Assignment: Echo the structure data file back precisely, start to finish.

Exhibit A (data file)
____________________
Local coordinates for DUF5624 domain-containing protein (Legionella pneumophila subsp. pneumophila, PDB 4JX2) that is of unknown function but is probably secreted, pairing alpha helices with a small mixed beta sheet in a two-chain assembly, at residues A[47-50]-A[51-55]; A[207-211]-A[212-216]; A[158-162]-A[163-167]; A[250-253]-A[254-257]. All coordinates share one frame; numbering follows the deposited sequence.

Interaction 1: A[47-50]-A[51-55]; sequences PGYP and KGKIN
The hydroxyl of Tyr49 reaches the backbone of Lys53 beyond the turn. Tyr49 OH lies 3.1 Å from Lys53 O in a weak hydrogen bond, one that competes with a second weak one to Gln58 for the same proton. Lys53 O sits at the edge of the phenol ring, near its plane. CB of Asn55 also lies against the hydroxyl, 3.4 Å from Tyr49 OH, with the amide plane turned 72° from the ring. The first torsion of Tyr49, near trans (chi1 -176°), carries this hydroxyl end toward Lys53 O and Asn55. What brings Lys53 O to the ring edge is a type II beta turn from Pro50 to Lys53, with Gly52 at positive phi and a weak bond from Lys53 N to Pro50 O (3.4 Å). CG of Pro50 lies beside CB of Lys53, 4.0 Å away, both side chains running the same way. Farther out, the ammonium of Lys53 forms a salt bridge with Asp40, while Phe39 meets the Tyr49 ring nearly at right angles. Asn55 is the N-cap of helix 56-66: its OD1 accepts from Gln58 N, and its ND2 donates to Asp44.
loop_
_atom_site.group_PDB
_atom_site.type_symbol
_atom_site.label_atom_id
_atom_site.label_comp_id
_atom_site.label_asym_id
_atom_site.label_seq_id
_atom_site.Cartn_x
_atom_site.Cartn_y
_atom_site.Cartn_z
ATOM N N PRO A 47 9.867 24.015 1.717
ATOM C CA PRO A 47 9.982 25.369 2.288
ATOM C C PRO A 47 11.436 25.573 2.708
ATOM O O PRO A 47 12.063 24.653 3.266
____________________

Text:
Local coordinates for DUF5624 domain-containing protein (Legionella pneumophila subsp. pneumophila, PDB 4JX2) that is of unknown function but is probably secreted, pairing alpha helices with a small mixed beta sheet in a two-chain assembly, at residues A[47-50]-A[51-55]; A[207-211]-A[212-216]; A[158-162]-A[163-167]; A[250-253]-A[254-257]. All coordinates share one frame; numbering follows the deposited sequence.

Interaction 1: A[47-50]-A[51-55]; sequences PGYP and KGKIN
The hydroxyl of Tyr49 reaches the backbone of Lys53 beyond the turn. Tyr49 OH lies 3.1 Å from Lys53 O in a weak hydrogen bond, one that competes with a second weak one to Gln58 for the same proton. Lys53 O sits at the edge of the phenol ring, near its plane. CB of Asn55 also lies against the hydroxyl, 3.4 Å from Tyr49 OH, with the amide plane turned 72° from the ring. The first torsion of Tyr49, near trans (chi1 -176°), carries this hydroxyl end toward Lys53 O and Asn55. What brings Lys53 O to the ring edge is a type II beta turn from Pro50 to Lys53, with Gly52 at positive phi and a weak bond from Lys53 N to Pro50 O (3.4 Å). CG of Pro50 lies beside CB of Lys53, 4.0 Å away, both side chains running the same way. Farther out, the ammonium of Lys53 forms a salt bridge with Asp40, while Phe39 meets the Tyr49 ring nearly at right angles. Asn55 is the N-cap of helix 56-66: its OD1 accepts from Gln58 N, and its ND2 donates to Asp44.
loop_
_atom_site.group_PDB
_atom_site.type_symbol
_atom_site.label_atom_id
_atom_site.label_comp_id
_atom_site.label_asym_id
_atom_site.label_seq_id
_atom_site.Cartn_x
_atom_site.Cartn_y
_atom_site.Cartn_z
ATOM N N PRO A 47 9.867 24.015 1.717
ATOM C CA PRO A 47 9.982 25.369 2.288
ATOM C C PRO A 47 11.436 25.573 2.708
ATOM O O PRO A 47 12.063 24.653 3.266